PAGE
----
“It is a Holocaust basically.”
— Caitlin Nobes (@Caitlin_Nobes) 30 December 2019
This is what Bermagui on the NSW South coast looks like this morning. Video sent through from mates evacuated from Wallaga lake, they're holed up in the pub pic.twitter.com/D0cc0P9Kdp
— 🌹Pat Simons (@prrsimons) December 30, 2019
Coastal towns along the New South Wales south coast turned nearly pitch black due to the conditions.
Incredible images shared on social media show residents in towns from Mallacoota to Bermagui in near pitch blackness.
Seven emergency warnings, the highest alert, remain in place across East Gippsland and there is another in place for a fire straddling the northeast Victoria-NSW border at Corryong/Walwa.
About 30,000 holidaymakers in Victoria's East Gippsland region were told to get out as fire posed serious threat to people in Lakes Entrance at the weekend.
More than 200 new fires rage in Victoria
Addressing the media about 11am (local time) on Tuesday, Mr Crisp said Monday was a difficult day for fire crews as conditions worsened.
“Yesterday (Monday) it was forecast to be a challenging and dangerous day for Victoria in terms of fires. And that's exactly what transpired. What we saw across the state was more than 200 new fires yesterday, a further 60 new fires that started from midnight last night.
“Whether you look from Bairnsdale right through to Mallacoota, we've had impacted across the whole of East Gippsland. As you would imagine, it is very early days yet and we don't have specific details about property losses but we do have significant property losses across all of East Gippsland.
“At this stage there are significant losses.”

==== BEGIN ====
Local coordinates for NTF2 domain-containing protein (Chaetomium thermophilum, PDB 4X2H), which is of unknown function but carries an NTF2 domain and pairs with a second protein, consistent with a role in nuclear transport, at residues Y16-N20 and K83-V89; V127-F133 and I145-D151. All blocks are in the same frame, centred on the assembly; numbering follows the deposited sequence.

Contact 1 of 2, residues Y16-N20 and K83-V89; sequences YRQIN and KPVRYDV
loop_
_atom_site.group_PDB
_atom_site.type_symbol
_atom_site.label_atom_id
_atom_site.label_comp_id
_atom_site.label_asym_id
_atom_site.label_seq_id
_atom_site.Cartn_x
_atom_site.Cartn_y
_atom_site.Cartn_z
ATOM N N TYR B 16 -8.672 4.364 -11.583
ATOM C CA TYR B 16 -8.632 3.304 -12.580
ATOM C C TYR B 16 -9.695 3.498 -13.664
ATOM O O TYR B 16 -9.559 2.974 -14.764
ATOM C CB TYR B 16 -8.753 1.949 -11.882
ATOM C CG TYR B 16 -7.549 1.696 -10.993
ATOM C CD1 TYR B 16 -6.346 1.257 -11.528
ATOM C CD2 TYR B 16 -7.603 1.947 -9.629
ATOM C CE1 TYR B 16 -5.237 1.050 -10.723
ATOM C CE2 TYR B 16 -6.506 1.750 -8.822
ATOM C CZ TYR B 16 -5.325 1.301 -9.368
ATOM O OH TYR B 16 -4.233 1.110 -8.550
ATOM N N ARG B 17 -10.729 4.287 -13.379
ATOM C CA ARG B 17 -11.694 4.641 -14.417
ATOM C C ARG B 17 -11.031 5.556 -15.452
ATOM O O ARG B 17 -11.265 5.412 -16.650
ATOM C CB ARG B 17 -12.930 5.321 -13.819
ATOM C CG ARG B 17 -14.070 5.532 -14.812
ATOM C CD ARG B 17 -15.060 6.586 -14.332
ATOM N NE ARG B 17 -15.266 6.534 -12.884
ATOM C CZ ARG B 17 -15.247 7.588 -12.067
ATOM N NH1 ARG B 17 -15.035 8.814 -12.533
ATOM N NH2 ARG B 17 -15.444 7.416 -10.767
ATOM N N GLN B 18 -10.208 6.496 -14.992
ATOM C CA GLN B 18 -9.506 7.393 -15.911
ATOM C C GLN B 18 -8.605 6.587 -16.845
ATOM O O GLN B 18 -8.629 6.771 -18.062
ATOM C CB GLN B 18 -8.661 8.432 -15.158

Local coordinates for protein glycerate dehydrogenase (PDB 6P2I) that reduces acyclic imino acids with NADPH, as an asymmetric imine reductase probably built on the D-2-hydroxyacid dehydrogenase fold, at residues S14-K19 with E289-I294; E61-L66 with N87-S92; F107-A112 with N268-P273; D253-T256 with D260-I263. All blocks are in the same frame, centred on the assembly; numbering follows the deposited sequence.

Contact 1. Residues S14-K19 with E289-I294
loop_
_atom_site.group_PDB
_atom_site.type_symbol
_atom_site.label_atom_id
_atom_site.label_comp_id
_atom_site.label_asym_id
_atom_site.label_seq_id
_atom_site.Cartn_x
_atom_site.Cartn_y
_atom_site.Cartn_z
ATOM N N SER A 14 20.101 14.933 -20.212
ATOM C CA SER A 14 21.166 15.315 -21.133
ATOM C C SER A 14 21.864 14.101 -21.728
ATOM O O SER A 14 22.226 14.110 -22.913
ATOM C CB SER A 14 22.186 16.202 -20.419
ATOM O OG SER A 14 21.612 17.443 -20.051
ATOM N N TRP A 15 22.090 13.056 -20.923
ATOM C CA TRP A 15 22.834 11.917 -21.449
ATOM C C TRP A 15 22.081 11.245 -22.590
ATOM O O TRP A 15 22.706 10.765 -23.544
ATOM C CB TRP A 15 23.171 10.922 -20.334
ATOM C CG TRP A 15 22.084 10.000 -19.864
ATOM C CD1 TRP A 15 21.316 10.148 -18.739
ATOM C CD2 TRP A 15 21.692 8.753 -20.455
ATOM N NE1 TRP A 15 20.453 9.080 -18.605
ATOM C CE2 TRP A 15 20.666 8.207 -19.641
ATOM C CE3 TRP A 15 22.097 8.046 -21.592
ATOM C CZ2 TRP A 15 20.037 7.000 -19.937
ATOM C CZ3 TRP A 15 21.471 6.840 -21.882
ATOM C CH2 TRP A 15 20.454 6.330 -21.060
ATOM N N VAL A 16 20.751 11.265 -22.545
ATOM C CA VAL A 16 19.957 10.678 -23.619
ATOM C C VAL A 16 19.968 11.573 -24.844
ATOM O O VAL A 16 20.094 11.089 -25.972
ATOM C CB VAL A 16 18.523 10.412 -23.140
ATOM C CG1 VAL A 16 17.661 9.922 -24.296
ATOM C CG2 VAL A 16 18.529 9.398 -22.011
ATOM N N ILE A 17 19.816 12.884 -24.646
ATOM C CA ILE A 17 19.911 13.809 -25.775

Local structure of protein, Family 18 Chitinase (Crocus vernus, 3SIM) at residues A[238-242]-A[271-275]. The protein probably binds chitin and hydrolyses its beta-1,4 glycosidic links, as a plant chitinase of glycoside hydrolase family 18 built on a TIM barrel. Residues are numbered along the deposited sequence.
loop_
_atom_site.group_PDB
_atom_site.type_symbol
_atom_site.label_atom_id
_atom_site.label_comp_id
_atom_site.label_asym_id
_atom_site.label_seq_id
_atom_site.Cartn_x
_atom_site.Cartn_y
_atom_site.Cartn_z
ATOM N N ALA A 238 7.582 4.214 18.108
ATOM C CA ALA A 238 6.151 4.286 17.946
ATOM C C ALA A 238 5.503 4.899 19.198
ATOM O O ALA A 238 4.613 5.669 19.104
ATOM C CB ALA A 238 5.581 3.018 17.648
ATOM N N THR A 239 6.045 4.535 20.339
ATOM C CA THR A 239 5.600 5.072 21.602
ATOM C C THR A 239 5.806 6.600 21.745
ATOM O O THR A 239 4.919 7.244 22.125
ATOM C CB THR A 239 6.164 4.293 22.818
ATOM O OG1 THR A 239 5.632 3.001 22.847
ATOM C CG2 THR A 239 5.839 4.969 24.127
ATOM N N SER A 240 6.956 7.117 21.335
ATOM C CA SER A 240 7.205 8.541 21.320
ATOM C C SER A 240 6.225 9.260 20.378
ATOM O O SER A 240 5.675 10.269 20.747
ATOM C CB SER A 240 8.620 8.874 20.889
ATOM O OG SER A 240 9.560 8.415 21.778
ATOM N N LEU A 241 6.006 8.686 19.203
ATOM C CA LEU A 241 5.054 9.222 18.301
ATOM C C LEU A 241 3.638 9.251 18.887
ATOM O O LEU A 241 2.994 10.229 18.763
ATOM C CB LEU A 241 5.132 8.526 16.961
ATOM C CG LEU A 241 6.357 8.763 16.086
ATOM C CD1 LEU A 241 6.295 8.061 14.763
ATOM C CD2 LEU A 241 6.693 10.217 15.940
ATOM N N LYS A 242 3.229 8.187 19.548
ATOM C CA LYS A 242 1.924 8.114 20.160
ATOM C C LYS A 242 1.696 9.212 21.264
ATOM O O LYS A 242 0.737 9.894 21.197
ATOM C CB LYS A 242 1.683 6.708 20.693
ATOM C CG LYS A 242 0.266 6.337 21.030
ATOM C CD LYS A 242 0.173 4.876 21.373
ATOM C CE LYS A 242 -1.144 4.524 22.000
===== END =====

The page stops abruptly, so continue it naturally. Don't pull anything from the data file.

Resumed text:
Mr Crisp urged people in Victoria to keep monitoring alerts, particularly if they plan on using the roads.
“I know some people will drive to move around that particular part of the state, but I ask you - I encourage you - to just pay attention in relation to those traffic management points.”
Milder weather is expected in East Gippsland in the next few days, but Mr Crisp said people cannot relax.
"Everyone need to remain vigilant," he said.
The Bureau of Meteorology says the temperature spiked at 49C at Mallacoota about 8am.
The bureau believes that fire-affected air, or fire itself, moved past the weather station at the time, with the mercury dropping to 24C just 10 minutes later.
The blazes have cut power to homes, with AusNet Services reporting 5700 properties without electricity in East Gippsland, with another 1800 in northeast Victoria.
The energy company expects it could take days to restore power.
Four people unaccounted for
Victorian Premier Daniel Andrews said there is currently four people unaccounted for in fire affected areas of the state.
“There are four people unaccounted for. We can't account for them so we can't give you further information,” he said.
“We do have real fears for their safety. They've been in active fire environments and we can't account for them.
“Similarly, and I know it's frustrating, there have been a very significant loss of property, very significant loss of stock. We can't give you an accurate picture of that just yet.”